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Why It Matters That Bernie Sanders Forced a Debate About Capitalism on National TV

Facing rampant inequality and poverty, a substantive debate on socialism versus capitalism is exactly what the United States needs right now.

BY Miles Kampf-Lassin

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As he continues to talk about the benefits of his brand of democratic socialism in contrast to our current capitalist system characterized by massive inequality and poverty, he will have a rapt—and activated—audience.

Tuesday night’s Democratic debate was largely devoid of the personal swipes and party-line litmus tests that have dominated those on the Republican side. And there was no candidate on stage commanding the star-power of savvy bigot Donald Trump. 

One test that was laid out early in the debate, however, has real implications for the future of the Democratic Party, and of the role of the Left in U.S. electoral politics: the question of identifying as a socialist or capitalist.

That a U.S. presidential debate in 2015 would feature any substantive discussion on the merits of socialism versus capitalism is itself astounding, especially when compared to the language of presidential contests in 2008 and 2012, when the socialist label was frequently hurled at Barack Obama as an insult meant to summon images of gulags and work camps. Since at least the Cold War era, a subscription to capitalism has been taken as a given for both major political parties. 

But here we are, with Bernie Sanders and Hillary Clinton digging into the virtues of the disparate economic and social models on national television, watched by some 15.3 million viewers. 

Debate host Anderson Cooper began his questioning of Bernie Sanders by asking: “How can any kind of socialist win a general election in the United States?” Sanders, the self-proclaimed democratic socialist, answered by making the case for a more egalitarian society where not just income but social services and healthcare are provided democratically, regardless of stature or position:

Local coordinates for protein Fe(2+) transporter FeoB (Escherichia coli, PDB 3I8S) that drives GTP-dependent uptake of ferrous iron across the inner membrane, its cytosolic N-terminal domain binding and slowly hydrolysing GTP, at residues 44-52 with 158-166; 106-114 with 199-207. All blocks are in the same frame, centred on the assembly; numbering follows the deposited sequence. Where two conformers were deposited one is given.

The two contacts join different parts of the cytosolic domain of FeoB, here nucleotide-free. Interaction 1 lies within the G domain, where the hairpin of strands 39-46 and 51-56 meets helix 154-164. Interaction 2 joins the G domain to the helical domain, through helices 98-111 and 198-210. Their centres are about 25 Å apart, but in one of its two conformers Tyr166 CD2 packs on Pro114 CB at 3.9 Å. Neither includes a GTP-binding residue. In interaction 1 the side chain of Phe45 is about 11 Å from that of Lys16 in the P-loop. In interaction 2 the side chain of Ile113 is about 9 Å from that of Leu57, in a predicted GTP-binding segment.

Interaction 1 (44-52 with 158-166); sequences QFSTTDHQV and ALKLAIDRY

What democratic socialism is about is saying that it is immoral and wrong that the top one-tenth of 1 percent in this country own almost as much wealth as the bottom 90 percent. That it is wrong, today, in a rigged economy, that 57 percent of all new income is going to the top 1 percent.

That when you look around the world, you see every other major country providing health care to all people as a right, except the United States. You see every other major country saying to moms that, when you have a baby, we're not gonna separate you from your newborn baby, because we are going to have—we are gonna have medical and family paid leave, like every other country on Earth.

Those are some of the principles that I believe in, and I think we should look to countries like Denmark, like Sweden and Norway, and learn from what they have accomplished for their working people.

When Sanders was asked if he considers himself a capitalist, he responded: “Do I consider myself part of the casino capitalist process by which so few have so much and so many have so little, by which Wall Street's greed and recklessness wrecked this economy? No, I don’t. I believe in a society where all people do well. Not just a handful of billionaires.” (This was a particularly ironic moment of the debate: Sanders was lambasting casino capitalism while literally debating inside a Las Vegas casino.)

Cooper then opened the question to the rest of the candidates, asking “Is there anybody else on the stage who is not a capitalist?,” leading Clinton to fire back in defense:

When I think about capitalism, I think about all the small businesses that were started because we have the opportunity and the freedom in our country for people to do that and to make a good living for themselves and their families.